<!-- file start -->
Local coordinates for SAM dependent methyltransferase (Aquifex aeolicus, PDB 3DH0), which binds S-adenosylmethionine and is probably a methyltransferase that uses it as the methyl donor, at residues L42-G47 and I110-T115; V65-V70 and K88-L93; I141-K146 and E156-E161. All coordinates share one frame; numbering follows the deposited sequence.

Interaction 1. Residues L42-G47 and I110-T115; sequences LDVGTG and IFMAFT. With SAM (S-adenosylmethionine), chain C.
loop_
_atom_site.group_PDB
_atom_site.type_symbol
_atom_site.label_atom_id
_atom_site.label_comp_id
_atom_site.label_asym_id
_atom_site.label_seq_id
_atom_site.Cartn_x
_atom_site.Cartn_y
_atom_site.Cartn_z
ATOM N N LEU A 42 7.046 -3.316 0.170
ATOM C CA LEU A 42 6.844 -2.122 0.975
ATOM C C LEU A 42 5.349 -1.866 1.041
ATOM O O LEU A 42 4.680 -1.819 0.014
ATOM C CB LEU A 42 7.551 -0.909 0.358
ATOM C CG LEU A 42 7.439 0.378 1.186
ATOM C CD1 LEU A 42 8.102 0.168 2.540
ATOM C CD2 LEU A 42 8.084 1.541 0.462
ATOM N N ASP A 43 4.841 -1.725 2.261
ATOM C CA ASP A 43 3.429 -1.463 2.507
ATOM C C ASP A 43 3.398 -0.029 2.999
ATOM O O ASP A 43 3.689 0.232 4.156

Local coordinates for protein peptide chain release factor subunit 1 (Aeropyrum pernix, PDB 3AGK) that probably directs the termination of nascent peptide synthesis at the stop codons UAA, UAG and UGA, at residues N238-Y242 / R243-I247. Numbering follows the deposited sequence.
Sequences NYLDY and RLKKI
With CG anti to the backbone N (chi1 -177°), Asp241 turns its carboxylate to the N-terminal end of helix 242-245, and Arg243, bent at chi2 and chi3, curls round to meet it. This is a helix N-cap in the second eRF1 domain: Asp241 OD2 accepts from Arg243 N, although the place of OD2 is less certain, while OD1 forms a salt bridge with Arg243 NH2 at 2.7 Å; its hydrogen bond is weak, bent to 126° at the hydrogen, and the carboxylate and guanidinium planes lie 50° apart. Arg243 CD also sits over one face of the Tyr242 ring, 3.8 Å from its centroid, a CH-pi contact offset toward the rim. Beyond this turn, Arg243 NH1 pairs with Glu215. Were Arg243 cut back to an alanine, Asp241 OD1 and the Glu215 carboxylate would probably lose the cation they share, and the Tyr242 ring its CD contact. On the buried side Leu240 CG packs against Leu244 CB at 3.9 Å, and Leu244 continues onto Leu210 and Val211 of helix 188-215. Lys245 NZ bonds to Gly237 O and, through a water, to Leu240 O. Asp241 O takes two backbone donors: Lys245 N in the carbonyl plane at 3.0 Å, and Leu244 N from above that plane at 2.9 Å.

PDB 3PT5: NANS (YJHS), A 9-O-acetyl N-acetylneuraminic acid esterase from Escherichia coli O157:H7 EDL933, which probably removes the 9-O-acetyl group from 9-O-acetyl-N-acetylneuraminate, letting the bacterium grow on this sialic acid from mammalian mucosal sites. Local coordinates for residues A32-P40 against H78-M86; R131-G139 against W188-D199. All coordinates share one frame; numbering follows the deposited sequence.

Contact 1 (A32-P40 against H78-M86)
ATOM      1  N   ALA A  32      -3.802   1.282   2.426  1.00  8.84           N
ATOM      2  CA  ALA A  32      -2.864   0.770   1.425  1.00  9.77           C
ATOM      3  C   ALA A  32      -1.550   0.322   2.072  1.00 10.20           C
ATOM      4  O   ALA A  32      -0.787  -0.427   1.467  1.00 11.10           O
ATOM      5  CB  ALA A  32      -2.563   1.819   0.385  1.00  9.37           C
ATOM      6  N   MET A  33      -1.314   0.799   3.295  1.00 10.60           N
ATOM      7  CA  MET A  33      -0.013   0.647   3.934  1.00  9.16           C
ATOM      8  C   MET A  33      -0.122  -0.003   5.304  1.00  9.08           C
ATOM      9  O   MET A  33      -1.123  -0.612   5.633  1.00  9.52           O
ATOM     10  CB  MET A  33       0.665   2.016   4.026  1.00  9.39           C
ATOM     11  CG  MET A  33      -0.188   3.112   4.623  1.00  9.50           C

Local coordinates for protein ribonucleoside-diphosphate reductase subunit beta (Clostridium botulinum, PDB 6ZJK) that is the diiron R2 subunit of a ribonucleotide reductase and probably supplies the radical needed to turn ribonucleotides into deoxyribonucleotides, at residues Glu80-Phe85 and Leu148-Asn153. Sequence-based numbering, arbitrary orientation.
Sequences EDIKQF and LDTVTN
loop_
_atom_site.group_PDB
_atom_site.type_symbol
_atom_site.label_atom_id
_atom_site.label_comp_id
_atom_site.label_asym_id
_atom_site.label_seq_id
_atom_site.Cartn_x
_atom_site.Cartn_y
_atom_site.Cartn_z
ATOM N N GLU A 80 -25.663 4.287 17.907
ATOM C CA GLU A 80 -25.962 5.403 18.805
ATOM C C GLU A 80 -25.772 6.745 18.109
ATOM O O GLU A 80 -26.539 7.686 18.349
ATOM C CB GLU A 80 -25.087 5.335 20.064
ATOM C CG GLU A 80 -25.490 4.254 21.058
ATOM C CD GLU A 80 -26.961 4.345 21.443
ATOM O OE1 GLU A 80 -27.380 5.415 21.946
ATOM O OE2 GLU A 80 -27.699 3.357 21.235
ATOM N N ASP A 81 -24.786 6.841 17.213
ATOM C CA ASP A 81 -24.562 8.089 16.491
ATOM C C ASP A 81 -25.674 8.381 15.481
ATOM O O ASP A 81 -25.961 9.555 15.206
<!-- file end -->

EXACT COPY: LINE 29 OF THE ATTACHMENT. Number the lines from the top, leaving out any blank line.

Contact 1 (A32-P40 against H78-M86)